Of the several negative issues mentioned above, there are an equal amount of positive developments that are occurring as well when it comes to local real estate. The last couple years have been difficult, but we are all doing our best to make our way through these challenging times. The three biggest barriers preventing a full-blown economic recovery are high unemployment, excess inventory, and people’s negative perception of the real estate market, in general. Ill addresses each of these separately.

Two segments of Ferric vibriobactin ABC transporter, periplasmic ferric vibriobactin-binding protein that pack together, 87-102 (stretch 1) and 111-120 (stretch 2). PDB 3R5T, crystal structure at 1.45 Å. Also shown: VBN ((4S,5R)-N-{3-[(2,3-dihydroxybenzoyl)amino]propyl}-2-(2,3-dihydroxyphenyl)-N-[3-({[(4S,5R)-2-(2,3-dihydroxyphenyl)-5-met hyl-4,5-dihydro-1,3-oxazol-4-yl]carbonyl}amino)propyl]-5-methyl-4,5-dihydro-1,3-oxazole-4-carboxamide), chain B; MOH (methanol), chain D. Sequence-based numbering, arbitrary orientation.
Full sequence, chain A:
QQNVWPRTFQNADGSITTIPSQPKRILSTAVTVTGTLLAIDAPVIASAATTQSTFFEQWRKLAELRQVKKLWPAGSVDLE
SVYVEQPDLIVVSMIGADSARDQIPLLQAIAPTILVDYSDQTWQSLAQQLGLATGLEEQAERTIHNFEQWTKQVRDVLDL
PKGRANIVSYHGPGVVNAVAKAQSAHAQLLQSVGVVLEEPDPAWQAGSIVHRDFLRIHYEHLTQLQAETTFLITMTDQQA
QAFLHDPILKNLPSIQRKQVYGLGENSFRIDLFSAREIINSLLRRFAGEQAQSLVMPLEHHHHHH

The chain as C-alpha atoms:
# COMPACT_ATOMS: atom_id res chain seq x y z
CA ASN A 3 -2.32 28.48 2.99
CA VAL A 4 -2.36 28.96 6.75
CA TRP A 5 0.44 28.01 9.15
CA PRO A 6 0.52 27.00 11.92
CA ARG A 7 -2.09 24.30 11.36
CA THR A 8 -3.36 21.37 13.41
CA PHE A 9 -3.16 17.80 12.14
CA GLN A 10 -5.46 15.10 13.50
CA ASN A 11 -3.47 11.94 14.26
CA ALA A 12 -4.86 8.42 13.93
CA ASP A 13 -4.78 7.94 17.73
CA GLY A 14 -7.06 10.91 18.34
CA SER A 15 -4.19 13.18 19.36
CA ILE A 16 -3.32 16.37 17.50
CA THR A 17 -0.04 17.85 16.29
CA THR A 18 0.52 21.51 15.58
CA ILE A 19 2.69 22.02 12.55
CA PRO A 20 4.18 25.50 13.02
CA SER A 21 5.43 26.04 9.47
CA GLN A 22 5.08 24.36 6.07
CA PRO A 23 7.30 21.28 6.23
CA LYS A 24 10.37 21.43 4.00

Unemployment: Everyone talks about unemployment and it is a big deal because when a work-worthy person cannot find employment, the loss of that utility value is small, but when multiplied several million times for all those who are unemployed throughout the nation, it takes its toll on everyone to a considerable degree. Its eats away from GDP because that would-be worker is not making the money that leads to consumption, it takes the USA down a notch on the world scale in overall productivity, it takes away from tax revenue that is so badly needed by our government, and it has a damaging effect on the family unit when the breadwinner of a family cannot find work. Until jobs are placed by this excess workforce, we will continue to have problems. Ben Bernanke, the Chairman of the FED, has recently stated it will take 5 or more years to get to 5% unemployment, which most economists consider the “natural” rate (of unemployment). It’s good to see that USA today on a recent front page is touting that jobs are being created and we are making progress, unfortunately it is slower than everyone wants or expects. From a real estate perspective, the more people that are unemployed or on limited work schedules (furloughs), the fewer people there are that can actually qualify for a home loan. Last year alone 93% of all home purchases were done so using some sort of mortgage financing, so although it may seem that there are a lot of all-cash buyers out there, it’s quite the contrary, and this lack of buyer capacity will cause a reduction in overall demand, which will have a dampening effect on home values. We have seen this effect take shape over the past 18-24 months specifically, but the good news is that the worst is behind us.